The Fountain in the Park

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The Fountain in the Park sheet music cover.

The Fountain in the Park, also known as While Strolling Through (or Thru') the Park One Day, is a song by Ed Haley (1862-1932),[1] published in 1884 by Willis Woodward & Co. of New York, but dating from about 1880.[2] It is best known for the being the source of the tune that contains the lyric "While strolling through the park one day, in the merry merry month of May," and has been featured in numerous films, including Strike Up the Band (1940), in which it was sung by Judy Garland.

Apollo XVII (1972)[edit]

A few bars of The Fountain in the Park were sung on the Moon by NASA Astronauts Harrison Schmitt and Eugene Cernan on the Apollo 17 mission. Schmitt started by singing "I was strolling on the Moon one day..." when Cernan joined in. Cernan kept with the original "merry month of May", however, while Schmitt sang "December", which was the actual date at the time. After a brief debate, Schmitt resumed, singing "When much to my surprise, a pair of bonny eyes..." until he could no longer remember the lyrics and began vocalizing the notes instead. Moments later, Capsule Communicator Robert A. Parker cut in from Houston, saying "sorry about that, guys, but today may be December."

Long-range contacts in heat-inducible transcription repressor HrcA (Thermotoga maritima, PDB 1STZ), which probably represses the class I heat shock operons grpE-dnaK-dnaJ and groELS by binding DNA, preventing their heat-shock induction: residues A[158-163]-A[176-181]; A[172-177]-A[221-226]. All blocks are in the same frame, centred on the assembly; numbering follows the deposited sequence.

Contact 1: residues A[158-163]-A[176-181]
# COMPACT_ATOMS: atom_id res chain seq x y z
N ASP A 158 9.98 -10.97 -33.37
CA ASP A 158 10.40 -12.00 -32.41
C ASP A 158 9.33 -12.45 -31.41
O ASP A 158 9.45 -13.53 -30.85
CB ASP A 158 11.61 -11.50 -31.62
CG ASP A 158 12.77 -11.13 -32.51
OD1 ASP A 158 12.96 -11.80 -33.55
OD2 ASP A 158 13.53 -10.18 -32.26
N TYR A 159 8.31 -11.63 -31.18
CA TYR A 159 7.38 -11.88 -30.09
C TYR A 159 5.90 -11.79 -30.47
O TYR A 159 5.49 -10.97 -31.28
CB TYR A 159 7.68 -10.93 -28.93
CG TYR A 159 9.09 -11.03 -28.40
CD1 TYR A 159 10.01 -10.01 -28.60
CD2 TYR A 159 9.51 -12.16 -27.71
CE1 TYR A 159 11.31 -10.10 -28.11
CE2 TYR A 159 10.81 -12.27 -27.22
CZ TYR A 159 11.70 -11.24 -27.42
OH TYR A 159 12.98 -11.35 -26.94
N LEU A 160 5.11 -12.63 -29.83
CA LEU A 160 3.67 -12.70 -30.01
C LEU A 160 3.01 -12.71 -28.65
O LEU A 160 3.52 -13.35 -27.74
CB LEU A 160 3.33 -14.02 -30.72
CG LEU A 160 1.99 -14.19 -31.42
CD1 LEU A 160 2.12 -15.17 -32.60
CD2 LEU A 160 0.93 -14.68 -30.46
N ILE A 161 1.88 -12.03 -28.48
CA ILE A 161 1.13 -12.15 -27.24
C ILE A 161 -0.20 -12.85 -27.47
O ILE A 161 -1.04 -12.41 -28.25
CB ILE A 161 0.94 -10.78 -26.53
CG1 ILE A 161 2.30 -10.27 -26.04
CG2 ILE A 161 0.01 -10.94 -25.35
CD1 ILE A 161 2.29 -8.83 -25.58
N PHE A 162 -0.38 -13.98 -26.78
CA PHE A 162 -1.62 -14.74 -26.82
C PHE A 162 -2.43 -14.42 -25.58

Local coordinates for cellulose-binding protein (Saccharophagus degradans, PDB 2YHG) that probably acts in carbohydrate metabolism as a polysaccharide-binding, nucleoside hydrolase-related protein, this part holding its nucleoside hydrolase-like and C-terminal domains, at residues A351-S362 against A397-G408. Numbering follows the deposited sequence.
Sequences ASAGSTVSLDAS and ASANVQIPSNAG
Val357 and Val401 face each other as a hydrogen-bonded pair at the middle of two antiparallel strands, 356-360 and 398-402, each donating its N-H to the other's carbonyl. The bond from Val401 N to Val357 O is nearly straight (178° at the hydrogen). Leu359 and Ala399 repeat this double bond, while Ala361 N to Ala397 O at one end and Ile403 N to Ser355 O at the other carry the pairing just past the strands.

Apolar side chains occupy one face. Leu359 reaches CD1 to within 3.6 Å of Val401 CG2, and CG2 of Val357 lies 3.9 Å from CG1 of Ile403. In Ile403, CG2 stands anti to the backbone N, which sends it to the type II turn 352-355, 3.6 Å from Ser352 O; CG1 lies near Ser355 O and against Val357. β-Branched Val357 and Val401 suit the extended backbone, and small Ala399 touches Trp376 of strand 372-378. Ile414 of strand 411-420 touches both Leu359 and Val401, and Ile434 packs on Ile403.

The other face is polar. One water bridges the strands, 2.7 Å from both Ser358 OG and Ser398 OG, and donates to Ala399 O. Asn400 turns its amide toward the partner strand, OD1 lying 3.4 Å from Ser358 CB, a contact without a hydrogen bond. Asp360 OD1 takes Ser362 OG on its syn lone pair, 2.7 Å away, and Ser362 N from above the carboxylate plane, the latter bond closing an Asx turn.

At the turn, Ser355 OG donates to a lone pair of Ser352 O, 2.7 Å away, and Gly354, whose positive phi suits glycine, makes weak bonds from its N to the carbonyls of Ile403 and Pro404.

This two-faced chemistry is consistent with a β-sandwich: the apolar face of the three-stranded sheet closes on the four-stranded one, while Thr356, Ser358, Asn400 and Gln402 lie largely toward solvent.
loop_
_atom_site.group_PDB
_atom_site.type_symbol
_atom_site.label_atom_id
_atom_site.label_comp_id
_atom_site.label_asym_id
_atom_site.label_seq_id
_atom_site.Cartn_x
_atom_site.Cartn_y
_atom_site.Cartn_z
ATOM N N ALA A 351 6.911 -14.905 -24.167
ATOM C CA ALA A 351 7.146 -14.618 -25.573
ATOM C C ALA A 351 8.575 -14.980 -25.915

Cartoons[edit]

The song was used in The Nifty Nineties (Mickey Mouse), Baby Puss (Tom and Jerry), Elmer's Pet Rabbit (Bugs Bunny), and Treehouse of Horror III (The Simpsons). The Real Ghostbusters started singing it in an episode titled, "Very Beast Friends." Alvin and the Chipmunks covered the song for their 1962 album The Chipmunk Songbook. In Hanna-Barbera cartoons, it featured in a Top Cat episode titled "The Missing Heir" and more earlier, a Flintstones episode titled "The Hot Piano" featured Barney Rubble (voiced by Mel Blanc) playing the song with the shop assistant, much to Fred Flintstone's annoyance. The song was used as background music in the Animaniacs episode "Potty Emergency". And Singing Shield was singing in Sabrina: The Animated Series in the episode "Xabrina: Warrior Princess".

External links[edit]

References[edit]

  1. ^ [1] Not to be confused with the blind fiddler and composer, Ed Haley (1885-1951)
  2. ^ Michael Kilgariff (1998) Sing Us One of the Old Songs: A Guide to Popular Song 1860-1920, page 102